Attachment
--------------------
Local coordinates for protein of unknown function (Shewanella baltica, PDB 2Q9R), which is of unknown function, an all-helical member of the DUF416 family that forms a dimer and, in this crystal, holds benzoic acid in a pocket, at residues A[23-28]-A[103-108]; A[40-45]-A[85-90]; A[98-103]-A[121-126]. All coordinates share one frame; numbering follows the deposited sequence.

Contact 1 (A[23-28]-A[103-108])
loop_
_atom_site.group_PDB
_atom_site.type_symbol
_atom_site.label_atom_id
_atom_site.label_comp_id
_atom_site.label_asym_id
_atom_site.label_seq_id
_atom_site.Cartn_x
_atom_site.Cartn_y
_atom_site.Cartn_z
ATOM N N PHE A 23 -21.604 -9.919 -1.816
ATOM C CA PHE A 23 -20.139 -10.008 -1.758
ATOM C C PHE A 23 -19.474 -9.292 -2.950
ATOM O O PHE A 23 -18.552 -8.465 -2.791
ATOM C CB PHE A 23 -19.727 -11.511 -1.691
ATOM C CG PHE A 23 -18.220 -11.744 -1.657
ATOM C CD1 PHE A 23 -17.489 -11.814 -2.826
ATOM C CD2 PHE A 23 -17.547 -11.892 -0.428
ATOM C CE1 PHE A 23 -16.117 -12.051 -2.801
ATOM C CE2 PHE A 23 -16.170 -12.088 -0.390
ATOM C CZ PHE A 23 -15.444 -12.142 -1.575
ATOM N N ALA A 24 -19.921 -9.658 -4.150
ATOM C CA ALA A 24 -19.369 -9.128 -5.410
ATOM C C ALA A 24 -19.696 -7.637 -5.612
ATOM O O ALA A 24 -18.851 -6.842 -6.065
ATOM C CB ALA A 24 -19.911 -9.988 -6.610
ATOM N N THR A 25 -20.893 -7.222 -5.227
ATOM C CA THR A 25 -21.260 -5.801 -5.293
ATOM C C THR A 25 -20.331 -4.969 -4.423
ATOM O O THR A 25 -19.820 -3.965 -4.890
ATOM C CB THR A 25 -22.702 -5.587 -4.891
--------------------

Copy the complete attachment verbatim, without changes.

Local coordinates for protein of unknown function (Shewanella baltica, PDB 2Q9R), which is of unknown function, an all-helical member of the DUF416 family that forms a dimer and, in this crystal, holds benzoic acid in a pocket, at residues A[23-28]-A[103-108]; A[40-45]-A[85-90]; A[98-103]-A[121-126]. All coordinates share one frame; numbering follows the deposited sequence.

Contact 1 (A[23-28]-A[103-108])
loop_
_atom_site.group_PDB
_atom_site.type_symbol
_atom_site.label_atom_id
_atom_site.label_comp_id
_atom_site.label_asym_id
_atom_site.label_seq_id
_atom_site.Cartn_x
_atom_site.Cartn_y
_atom_site.Cartn_z
ATOM N N PHE A 23 -21.604 -9.919 -1.816
ATOM C CA PHE A 23 -20.139 -10.008 -1.758
ATOM C C PHE A 23 -19.474 -9.292 -2.950
ATOM O O PHE A 23 -18.552 -8.465 -2.791
ATOM C CB PHE A 23 -19.727 -11.511 -1.691
ATOM C CG PHE A 23 -18.220 -11.744 -1.657
ATOM C CD1 PHE A 23 -17.489 -11.814 -2.826
ATOM C CD2 PHE A 23 -17.547 -11.892 -0.428
ATOM C CE1 PHE A 23 -16.117 -12.051 -2.801
ATOM C CE2 PHE A 23 -16.170 -12.088 -0.390
ATOM C CZ PHE A 23 -15.444 -12.142 -1.575
ATOM N N ALA A 24 -19.921 -9.658 -4.150
ATOM C CA ALA A 24 -19.369 -9.128 -5.410
ATOM C C ALA A 24 -19.696 -7.637 -5.612
ATOM O O ALA A 24 -18.851 -6.842 -6.065
ATOM C CB ALA A 24 -19.911 -9.988 -6.610
ATOM N N THR A 25 -20.893 -7.222 -5.227
ATOM C CA THR A 25 -21.260 -5.801 -5.293
ATOM C C THR A 25 -20.331 -4.969 -4.423
ATOM O O THR A 25 -19.820 -3.965 -4.890
ATOM C CB THR A 25 -22.702 -5.587 -4.891